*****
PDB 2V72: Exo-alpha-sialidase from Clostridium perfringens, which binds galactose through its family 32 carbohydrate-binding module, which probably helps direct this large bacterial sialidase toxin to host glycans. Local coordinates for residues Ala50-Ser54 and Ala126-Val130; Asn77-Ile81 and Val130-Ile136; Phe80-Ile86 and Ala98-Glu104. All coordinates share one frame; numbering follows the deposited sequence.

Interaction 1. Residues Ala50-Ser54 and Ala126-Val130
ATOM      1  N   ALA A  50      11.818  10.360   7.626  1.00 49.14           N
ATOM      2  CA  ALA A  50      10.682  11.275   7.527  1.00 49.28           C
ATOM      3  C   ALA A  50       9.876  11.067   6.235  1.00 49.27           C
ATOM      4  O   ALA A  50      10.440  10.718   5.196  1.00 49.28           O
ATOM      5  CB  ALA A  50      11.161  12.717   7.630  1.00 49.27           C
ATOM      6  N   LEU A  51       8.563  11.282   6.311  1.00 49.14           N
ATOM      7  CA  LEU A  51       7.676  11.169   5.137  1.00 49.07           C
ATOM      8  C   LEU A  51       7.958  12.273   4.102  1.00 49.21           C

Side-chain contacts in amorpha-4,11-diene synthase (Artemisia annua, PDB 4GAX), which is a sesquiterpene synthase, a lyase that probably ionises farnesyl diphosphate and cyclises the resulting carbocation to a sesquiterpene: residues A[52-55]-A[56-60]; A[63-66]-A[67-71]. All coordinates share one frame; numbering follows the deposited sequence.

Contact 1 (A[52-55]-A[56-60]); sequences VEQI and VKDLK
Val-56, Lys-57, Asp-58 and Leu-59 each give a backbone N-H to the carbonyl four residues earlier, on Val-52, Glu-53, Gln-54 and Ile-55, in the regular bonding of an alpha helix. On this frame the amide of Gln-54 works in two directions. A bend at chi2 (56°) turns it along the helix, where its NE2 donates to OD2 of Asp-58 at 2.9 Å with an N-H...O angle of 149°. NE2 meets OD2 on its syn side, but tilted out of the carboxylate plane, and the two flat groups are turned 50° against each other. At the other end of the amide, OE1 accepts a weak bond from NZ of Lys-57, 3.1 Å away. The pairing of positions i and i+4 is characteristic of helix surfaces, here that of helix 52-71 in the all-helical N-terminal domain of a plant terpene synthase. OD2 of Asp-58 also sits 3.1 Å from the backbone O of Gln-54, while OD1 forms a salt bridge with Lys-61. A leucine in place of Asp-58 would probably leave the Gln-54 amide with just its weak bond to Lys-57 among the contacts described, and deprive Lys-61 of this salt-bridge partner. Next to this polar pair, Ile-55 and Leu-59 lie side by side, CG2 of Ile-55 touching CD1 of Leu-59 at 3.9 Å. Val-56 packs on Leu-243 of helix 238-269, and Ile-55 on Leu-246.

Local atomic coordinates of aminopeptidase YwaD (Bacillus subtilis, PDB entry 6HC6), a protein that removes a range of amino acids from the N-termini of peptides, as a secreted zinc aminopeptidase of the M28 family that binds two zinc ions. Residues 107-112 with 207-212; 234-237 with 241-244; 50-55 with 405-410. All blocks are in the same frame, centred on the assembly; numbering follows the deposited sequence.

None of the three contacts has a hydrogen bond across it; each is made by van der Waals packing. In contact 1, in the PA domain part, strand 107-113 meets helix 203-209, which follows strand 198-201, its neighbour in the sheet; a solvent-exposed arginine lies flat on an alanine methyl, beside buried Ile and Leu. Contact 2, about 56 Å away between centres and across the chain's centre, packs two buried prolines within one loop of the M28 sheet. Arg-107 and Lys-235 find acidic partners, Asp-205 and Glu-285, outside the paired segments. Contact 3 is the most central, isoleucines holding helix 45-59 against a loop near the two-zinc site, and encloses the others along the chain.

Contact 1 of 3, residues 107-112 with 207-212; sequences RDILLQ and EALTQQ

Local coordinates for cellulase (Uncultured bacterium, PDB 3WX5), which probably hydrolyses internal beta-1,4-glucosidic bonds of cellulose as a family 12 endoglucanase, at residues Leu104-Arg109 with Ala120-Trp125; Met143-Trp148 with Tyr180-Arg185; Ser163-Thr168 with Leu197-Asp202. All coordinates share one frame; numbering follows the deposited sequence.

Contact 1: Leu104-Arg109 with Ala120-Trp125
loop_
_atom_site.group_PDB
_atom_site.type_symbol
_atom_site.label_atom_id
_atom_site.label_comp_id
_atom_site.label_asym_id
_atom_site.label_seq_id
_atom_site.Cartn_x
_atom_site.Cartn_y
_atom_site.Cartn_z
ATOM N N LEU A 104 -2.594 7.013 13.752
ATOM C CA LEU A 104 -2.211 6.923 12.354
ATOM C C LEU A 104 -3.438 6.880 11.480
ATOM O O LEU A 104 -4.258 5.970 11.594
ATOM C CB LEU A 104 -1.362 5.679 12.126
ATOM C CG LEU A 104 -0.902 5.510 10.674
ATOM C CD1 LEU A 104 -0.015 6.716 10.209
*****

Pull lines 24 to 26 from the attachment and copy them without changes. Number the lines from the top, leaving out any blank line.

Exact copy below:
_atom_site.label_asym_id
_atom_site.label_seq_id
_atom_site.Cartn_x